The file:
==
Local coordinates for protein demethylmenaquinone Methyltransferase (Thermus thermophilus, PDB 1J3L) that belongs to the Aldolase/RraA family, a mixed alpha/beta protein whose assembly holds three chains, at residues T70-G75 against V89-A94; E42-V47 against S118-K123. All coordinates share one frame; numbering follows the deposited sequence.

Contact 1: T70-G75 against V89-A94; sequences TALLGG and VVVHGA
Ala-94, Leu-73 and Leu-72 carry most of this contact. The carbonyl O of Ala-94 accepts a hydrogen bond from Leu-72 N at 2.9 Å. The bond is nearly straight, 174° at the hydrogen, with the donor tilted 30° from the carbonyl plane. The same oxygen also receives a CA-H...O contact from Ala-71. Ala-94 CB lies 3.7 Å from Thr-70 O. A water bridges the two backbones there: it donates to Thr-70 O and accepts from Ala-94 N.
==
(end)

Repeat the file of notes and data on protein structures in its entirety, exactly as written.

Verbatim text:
Local coordinates for protein demethylmenaquinone Methyltransferase (Thermus thermophilus, PDB 1J3L) that belongs to the Aldolase/RraA family, a mixed alpha/beta protein whose assembly holds three chains, at residues T70-G75 against V89-A94; E42-V47 against S118-K123. All coordinates share one frame; numbering follows the deposited sequence.

Contact 1: T70-G75 against V89-A94; sequences TALLGG and VVVHGA
Ala-94, Leu-73 and Leu-72 carry most of this contact. The carbonyl O of Ala-94 accepts a hydrogen bond from Leu-72 N at 2.9 Å. The bond is nearly straight, 174° at the hydrogen, with the donor tilted 30° from the carbonyl plane. The same oxygen also receives a CA-H...O contact from Ala-71. Ala-94 CB lies 3.7 Å from Thr-70 O. A water bridges the two backbones there: it donates to Thr-70 O and accepts from Ala-94 N.